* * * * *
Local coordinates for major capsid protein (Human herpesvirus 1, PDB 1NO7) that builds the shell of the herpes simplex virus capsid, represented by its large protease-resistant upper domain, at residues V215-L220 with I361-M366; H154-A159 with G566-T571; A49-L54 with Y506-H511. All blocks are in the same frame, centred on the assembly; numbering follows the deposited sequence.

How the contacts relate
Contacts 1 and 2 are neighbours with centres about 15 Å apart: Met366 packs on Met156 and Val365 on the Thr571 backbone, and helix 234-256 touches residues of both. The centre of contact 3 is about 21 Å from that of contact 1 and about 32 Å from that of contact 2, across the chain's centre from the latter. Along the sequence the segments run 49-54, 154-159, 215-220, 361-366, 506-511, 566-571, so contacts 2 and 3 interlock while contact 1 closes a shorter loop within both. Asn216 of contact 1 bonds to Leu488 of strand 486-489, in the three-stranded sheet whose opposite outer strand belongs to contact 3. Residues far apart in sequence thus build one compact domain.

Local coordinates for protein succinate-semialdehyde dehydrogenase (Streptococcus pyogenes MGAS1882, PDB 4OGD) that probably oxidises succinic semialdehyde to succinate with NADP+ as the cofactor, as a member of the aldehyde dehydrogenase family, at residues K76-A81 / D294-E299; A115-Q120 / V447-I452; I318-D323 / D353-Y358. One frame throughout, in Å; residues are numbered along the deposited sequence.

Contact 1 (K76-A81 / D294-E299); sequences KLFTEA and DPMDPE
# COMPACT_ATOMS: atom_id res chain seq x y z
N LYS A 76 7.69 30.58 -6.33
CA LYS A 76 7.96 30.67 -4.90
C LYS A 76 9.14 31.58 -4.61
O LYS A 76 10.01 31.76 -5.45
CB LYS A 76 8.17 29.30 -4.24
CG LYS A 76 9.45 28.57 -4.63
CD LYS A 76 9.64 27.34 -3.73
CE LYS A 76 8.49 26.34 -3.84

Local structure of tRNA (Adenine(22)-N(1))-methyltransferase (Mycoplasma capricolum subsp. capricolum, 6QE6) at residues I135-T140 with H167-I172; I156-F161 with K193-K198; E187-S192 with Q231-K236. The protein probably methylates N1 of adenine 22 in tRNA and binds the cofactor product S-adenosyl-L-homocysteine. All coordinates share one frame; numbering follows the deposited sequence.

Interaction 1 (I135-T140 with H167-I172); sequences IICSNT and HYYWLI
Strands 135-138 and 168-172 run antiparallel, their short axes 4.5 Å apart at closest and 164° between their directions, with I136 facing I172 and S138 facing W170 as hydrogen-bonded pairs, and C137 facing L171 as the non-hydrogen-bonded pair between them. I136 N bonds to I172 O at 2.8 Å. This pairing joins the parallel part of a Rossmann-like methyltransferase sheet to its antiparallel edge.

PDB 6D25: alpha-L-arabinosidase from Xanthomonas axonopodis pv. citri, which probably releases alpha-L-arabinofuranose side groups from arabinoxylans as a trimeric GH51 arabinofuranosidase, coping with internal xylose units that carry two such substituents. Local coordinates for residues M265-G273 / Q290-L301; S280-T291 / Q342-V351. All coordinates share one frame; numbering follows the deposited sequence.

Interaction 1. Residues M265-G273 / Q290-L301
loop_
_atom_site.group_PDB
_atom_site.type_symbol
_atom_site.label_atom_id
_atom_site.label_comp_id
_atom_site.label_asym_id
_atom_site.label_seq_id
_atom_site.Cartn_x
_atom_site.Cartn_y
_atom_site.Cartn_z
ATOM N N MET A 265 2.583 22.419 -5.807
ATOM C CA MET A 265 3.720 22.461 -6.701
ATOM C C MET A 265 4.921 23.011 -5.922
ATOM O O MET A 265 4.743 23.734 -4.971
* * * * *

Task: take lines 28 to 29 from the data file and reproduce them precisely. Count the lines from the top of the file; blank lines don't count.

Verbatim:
_atom_site.Cartn_y
_atom_site.Cartn_z